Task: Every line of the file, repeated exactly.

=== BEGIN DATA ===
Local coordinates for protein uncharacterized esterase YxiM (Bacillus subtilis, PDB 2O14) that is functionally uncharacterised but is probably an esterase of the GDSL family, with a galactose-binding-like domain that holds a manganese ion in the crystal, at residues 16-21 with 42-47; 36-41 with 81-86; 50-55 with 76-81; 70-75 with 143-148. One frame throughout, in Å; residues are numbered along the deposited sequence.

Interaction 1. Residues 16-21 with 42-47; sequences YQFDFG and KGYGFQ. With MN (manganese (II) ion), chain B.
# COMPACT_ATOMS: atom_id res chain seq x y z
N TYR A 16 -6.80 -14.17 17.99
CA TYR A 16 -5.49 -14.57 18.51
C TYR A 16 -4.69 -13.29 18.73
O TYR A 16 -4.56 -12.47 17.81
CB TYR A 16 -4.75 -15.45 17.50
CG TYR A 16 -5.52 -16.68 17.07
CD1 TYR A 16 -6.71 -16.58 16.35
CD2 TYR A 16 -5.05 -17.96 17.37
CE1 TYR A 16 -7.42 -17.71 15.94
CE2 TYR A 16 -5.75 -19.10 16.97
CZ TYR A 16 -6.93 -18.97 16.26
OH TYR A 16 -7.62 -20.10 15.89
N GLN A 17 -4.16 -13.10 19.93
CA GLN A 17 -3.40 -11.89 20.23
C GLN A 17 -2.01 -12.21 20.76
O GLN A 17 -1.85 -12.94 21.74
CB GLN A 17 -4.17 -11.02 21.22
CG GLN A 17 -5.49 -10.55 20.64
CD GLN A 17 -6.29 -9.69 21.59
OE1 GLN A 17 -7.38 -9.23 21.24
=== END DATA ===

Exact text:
Local coordinates for protein uncharacterized esterase YxiM (Bacillus subtilis, PDB 2O14) that is functionally uncharacterised but is probably an esterase of the GDSL family, with a galactose-binding-like domain that holds a manganese ion in the crystal, at residues 16-21 with 42-47; 36-41 with 81-86; 50-55 with 76-81; 70-75 with 143-148. One frame throughout, in Å; residues are numbered along the deposited sequence.

Interaction 1. Residues 16-21 with 42-47; sequences YQFDFG and KGYGFQ. With MN (manganese (II) ion), chain B.
# COMPACT_ATOMS: atom_id res chain seq x y z
N TYR A 16 -6.80 -14.17 17.99
CA TYR A 16 -5.49 -14.57 18.51
C TYR A 16 -4.69 -13.29 18.73
O TYR A 16 -4.56 -12.47 17.81
CB TYR A 16 -4.75 -15.45 17.50
CG TYR A 16 -5.52 -16.68 17.07
CD1 TYR A 16 -6.71 -16.58 16.35
CD2 TYR A 16 -5.05 -17.96 17.37
CE1 TYR A 16 -7.42 -17.71 15.94
CE2 TYR A 16 -5.75 -19.10 16.97
CZ TYR A 16 -6.93 -18.97 16.26
OH TYR A 16 -7.62 -20.10 15.89
N GLN A 17 -4.16 -13.10 19.93
CA GLN A 17 -3.40 -11.89 20.23
C GLN A 17 -2.01 -12.21 20.76
O GLN A 17 -1.85 -12.94 21.74
CB GLN A 17 -4.17 -11.02 21.22
CG GLN A 17 -5.49 -10.55 20.64
CD GLN A 17 -6.29 -9.69 21.59
OE1 GLN A 17 -7.38 -9.23 21.24